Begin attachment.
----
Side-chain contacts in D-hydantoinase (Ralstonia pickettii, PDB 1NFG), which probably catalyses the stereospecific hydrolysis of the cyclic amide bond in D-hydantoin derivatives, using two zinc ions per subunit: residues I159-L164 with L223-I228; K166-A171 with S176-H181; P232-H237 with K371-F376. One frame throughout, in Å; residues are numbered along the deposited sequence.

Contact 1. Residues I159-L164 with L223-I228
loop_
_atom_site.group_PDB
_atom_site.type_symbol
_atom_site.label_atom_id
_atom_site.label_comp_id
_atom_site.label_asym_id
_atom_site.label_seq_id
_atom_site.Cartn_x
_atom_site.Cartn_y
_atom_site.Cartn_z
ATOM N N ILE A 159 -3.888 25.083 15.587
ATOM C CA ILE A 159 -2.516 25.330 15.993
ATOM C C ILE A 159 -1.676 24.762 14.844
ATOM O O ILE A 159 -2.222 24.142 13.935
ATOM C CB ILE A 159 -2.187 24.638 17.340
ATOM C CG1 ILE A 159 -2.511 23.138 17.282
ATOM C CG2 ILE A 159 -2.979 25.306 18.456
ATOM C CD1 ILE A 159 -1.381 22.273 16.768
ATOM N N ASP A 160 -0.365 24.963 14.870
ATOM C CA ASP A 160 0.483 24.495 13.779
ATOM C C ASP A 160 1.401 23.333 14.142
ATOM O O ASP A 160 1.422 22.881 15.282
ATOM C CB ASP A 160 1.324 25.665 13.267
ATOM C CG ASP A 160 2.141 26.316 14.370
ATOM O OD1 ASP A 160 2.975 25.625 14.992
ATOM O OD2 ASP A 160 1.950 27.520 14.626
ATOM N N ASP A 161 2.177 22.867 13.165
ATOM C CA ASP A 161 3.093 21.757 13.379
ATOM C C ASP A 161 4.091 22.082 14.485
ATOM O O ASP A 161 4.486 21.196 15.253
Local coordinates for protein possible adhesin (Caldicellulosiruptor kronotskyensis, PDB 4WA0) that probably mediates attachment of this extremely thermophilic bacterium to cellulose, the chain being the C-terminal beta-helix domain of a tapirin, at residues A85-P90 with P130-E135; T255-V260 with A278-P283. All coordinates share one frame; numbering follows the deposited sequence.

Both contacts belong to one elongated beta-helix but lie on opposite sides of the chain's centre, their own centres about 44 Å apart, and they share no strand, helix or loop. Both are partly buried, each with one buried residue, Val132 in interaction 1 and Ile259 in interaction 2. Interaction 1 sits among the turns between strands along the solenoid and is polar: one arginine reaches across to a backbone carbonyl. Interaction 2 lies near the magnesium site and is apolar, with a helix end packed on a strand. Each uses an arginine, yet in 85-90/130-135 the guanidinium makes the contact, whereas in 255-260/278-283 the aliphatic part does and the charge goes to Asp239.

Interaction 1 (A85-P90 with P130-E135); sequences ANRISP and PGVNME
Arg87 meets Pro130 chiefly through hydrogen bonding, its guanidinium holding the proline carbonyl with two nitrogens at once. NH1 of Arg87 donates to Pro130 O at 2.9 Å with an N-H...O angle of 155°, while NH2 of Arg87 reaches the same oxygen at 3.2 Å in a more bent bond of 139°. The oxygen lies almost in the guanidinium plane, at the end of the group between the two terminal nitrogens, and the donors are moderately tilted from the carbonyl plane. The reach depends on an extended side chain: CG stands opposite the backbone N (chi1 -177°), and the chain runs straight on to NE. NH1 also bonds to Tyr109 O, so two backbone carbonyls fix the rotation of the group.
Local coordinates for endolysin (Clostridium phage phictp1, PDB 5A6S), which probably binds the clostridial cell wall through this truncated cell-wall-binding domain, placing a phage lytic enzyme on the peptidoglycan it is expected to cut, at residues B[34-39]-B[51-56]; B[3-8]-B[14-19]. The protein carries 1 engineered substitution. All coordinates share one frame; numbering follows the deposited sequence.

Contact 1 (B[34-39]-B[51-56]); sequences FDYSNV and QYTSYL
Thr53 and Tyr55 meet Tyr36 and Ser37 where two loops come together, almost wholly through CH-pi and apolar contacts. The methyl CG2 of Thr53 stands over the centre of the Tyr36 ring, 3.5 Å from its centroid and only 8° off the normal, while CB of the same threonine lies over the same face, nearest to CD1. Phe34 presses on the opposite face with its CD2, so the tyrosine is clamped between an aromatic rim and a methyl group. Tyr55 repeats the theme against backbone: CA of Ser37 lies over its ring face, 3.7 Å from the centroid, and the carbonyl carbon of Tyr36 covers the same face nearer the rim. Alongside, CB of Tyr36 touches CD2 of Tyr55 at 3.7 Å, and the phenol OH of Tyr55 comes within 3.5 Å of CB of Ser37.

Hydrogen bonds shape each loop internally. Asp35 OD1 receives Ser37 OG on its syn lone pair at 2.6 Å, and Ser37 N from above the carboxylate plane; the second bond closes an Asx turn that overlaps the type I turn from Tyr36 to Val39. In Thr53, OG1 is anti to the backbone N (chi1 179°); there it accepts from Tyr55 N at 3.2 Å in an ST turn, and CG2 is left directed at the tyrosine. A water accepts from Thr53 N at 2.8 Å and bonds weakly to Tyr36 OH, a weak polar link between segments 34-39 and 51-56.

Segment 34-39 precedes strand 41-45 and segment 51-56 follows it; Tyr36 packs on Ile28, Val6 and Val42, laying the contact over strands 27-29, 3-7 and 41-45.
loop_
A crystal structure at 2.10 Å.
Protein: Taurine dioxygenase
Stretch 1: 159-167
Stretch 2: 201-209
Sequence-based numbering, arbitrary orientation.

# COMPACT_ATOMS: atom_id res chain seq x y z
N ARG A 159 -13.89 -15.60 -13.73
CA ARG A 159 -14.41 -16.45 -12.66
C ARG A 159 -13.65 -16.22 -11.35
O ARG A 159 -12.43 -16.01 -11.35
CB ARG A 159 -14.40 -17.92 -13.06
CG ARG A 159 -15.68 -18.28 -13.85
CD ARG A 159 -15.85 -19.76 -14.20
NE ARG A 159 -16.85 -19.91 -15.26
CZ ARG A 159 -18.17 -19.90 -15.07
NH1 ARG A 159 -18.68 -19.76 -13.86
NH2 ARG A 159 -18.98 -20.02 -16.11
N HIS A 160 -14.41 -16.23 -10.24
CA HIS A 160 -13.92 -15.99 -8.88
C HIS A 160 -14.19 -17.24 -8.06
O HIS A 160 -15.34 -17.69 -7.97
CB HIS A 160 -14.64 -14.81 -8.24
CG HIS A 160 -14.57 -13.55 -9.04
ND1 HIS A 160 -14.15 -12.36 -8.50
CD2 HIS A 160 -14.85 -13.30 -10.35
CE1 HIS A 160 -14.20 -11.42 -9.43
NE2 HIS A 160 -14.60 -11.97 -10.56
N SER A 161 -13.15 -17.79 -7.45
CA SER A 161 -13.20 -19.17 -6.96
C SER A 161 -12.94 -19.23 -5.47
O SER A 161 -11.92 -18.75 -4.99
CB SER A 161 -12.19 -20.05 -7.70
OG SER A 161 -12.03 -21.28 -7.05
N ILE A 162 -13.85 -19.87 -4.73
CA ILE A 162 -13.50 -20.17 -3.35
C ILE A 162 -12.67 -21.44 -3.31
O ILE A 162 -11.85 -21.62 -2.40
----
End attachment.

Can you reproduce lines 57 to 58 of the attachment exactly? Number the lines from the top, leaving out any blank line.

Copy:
CZ ARG A 159 -18.17 -19.90 -15.07
NH1 ARG A 159 -18.68 -19.76 -13.86